8. 8. Predicting and monitoring earthquakes• 1. Animal Behaviour: some animals are very sensitive to sound, temperature, touch, light intensity and even magnetic fields, so it is perfectly possible that they can indeed detect the seismic activity which precedes an earthquake.• 2. Foreshocks. These are small earthquakes before a major one that can give warnings.• 3. Seismic History: Seismologists can study the seismic history of earthquakes and try and make predictions of when future earthquakes are likely to happen.• 4. Radon: The release of radon has been studied as a precursor to a major earthquake. However, this is not exactly conclusive.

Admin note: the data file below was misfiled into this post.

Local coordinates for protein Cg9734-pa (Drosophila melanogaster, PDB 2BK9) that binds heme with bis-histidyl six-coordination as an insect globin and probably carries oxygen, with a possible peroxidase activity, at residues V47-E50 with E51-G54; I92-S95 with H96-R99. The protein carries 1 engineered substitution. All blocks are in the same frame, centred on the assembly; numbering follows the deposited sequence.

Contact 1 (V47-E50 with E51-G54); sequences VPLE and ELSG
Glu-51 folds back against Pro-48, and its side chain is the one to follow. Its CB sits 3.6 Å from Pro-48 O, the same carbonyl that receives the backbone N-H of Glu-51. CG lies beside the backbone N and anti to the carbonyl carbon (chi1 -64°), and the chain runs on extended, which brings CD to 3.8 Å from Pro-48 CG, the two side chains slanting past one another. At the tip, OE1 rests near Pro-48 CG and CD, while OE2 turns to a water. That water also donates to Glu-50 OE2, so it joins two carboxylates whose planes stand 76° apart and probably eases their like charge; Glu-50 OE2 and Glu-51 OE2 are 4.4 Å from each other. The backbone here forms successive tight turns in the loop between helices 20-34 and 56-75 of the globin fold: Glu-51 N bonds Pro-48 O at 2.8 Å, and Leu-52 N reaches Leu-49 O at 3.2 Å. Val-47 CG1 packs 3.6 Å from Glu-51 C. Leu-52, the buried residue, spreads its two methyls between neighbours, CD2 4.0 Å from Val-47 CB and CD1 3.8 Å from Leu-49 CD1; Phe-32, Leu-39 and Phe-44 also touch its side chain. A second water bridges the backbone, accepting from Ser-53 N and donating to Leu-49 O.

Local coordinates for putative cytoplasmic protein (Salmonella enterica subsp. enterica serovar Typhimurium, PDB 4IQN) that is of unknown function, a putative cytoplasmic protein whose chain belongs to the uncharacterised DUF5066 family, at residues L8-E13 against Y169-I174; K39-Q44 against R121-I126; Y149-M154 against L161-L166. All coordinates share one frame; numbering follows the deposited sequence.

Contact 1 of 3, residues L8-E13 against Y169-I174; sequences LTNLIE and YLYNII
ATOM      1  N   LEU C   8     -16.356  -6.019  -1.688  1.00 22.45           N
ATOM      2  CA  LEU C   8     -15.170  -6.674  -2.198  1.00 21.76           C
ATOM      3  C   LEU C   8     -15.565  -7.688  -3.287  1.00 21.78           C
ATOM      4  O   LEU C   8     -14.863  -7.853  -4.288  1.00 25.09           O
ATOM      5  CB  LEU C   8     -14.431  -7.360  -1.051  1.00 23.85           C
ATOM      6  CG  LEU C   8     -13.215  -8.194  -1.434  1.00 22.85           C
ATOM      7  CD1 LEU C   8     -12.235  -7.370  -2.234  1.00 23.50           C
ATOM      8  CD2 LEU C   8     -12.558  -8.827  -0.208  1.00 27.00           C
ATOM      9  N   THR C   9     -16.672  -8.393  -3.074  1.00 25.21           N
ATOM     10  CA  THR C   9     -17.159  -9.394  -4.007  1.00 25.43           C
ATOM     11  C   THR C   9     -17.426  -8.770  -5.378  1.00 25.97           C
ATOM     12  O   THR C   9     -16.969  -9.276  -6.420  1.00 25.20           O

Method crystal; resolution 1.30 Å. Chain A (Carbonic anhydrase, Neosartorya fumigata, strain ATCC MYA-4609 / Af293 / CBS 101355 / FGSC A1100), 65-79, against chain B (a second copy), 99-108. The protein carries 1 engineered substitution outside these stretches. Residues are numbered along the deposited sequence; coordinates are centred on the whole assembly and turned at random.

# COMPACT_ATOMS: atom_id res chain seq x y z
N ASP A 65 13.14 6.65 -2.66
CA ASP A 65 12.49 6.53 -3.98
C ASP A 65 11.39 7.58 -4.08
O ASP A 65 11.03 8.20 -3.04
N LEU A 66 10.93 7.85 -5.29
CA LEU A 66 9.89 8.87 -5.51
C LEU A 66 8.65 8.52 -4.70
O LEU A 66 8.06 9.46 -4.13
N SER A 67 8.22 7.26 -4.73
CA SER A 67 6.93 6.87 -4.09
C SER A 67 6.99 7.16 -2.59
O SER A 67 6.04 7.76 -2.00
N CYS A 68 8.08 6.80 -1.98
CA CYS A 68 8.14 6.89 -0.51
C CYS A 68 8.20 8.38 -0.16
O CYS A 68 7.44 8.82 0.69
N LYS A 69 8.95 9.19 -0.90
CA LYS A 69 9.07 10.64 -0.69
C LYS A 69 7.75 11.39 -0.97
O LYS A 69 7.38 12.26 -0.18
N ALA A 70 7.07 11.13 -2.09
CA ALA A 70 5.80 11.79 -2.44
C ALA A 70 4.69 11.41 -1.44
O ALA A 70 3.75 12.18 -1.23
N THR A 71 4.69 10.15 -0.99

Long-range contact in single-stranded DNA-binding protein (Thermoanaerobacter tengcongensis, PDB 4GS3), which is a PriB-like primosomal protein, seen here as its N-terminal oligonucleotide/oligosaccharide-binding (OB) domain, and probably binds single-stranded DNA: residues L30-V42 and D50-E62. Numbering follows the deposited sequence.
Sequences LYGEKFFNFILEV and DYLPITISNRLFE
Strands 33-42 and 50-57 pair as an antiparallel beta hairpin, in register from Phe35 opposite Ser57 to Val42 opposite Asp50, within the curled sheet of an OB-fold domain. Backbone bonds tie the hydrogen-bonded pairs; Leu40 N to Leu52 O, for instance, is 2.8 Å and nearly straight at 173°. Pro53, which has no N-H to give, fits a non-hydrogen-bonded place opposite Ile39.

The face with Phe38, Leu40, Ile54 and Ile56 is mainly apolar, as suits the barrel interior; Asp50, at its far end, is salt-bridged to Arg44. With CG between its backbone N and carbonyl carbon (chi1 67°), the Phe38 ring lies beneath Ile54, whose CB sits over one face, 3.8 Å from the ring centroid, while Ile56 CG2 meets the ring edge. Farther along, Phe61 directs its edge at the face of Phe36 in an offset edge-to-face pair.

9. 9. • LEDC’s often suffer more from the effects of volcanoes and earthquakes than MEDC’s.This is because of a number of reasons such as:• Construction standards tend to be poor in LEDCs. Homes and other buildings may suffer serious damage when a disaster occurs.• Buildings collapsing can cause high death tolls.• Evacuation and other emergency plans can be difficult to put into action due to limited funds and resources.• Clearing up can be difficult. There may not be enough money to rebuild homes quickly and safely. Many people could be forced to live in emergency housing or refugee camps.